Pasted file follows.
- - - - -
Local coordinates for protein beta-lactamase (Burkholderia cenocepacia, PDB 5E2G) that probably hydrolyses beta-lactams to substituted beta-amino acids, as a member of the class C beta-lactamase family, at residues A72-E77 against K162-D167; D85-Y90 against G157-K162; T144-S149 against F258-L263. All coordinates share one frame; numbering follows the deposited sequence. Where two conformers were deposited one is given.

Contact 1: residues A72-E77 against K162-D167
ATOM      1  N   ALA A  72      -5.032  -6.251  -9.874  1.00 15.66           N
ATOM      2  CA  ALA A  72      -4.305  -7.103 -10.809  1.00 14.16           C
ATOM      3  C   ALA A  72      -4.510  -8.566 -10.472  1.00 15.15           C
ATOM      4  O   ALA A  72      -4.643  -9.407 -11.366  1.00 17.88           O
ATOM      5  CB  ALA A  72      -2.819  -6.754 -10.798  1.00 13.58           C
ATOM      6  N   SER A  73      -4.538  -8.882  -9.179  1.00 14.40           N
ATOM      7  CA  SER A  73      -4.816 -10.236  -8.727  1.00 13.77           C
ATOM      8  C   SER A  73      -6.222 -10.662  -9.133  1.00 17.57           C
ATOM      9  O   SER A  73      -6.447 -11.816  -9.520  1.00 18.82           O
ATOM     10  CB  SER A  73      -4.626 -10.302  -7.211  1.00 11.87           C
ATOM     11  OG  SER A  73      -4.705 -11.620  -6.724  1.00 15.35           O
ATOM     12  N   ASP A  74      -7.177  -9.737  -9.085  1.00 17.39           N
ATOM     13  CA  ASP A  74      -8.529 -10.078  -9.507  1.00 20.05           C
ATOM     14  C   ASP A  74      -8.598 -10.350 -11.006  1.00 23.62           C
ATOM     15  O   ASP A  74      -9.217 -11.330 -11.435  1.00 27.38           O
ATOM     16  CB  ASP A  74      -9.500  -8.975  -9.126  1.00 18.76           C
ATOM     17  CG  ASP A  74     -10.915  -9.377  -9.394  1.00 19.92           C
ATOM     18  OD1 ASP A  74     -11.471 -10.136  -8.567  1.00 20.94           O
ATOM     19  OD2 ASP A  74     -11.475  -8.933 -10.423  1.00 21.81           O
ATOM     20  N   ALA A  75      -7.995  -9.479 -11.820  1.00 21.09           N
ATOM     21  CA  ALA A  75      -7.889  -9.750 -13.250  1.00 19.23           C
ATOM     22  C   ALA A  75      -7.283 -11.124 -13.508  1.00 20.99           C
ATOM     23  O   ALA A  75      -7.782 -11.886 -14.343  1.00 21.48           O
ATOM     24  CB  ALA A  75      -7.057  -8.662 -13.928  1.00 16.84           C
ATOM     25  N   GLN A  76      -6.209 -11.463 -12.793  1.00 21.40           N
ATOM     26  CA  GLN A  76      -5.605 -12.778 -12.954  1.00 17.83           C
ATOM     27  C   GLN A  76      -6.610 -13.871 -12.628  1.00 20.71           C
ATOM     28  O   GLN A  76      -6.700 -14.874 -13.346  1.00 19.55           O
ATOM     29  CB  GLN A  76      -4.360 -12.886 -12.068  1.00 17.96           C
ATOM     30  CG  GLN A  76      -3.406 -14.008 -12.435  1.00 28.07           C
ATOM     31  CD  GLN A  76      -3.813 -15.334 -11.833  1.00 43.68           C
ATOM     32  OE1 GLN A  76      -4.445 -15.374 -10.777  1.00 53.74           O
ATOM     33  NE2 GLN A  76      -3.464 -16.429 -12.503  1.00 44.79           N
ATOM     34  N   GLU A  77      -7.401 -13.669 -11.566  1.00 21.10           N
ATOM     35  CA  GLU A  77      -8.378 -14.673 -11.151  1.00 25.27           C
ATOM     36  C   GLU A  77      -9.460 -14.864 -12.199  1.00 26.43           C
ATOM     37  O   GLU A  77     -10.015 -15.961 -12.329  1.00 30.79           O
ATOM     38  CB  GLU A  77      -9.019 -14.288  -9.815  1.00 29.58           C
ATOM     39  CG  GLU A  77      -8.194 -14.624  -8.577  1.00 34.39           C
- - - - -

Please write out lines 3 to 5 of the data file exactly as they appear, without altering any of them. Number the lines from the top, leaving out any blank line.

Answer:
ATOM      1  N   ALA A  72      -5.032  -6.251  -9.874  1.00 15.66           N
ATOM      2  CA  ALA A  72      -4.305  -7.103 -10.809  1.00 14.16           C
ATOM      3  C   ALA A  72      -4.510  -8.566 -10.472  1.00 15.15           C